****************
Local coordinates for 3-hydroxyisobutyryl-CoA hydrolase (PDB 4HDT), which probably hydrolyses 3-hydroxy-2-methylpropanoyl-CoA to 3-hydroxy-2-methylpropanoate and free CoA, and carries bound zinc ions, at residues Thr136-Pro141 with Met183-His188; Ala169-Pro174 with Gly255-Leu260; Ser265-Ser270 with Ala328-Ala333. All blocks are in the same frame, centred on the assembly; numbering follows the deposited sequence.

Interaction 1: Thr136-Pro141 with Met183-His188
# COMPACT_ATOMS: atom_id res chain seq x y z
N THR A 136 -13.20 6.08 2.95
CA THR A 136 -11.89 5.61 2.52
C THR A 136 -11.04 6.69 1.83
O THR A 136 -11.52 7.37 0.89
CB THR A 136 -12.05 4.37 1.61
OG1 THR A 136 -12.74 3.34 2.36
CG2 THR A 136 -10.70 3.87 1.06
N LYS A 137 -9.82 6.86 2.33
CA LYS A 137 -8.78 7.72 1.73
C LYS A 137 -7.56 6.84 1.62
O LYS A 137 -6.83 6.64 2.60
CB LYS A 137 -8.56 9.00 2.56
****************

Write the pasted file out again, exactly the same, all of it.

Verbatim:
Local coordinates for 3-hydroxyisobutyryl-CoA hydrolase (PDB 4HDT), which probably hydrolyses 3-hydroxy-2-methylpropanoyl-CoA to 3-hydroxy-2-methylpropanoate and free CoA, and carries bound zinc ions, at residues Thr136-Pro141 with Met183-His188; Ala169-Pro174 with Gly255-Leu260; Ser265-Ser270 with Ala328-Ala333. All blocks are in the same frame, centred on the assembly; numbering follows the deposited sequence.

Interaction 1: Thr136-Pro141 with Met183-His188
# COMPACT_ATOMS: atom_id res chain seq x y z
N THR A 136 -13.20 6.08 2.95
CA THR A 136 -11.89 5.61 2.52
C THR A 136 -11.04 6.69 1.83
O THR A 136 -11.52 7.37 0.89
CB THR A 136 -12.05 4.37 1.61
OG1 THR A 136 -12.74 3.34 2.36
CG2 THR A 136 -10.70 3.87 1.06
N LYS A 137 -9.82 6.86 2.33
CA LYS A 137 -8.78 7.72 1.73
C LYS A 137 -7.56 6.84 1.62
O LYS A 137 -6.83 6.64 2.60
CB LYS A 137 -8.56 9.00 2.56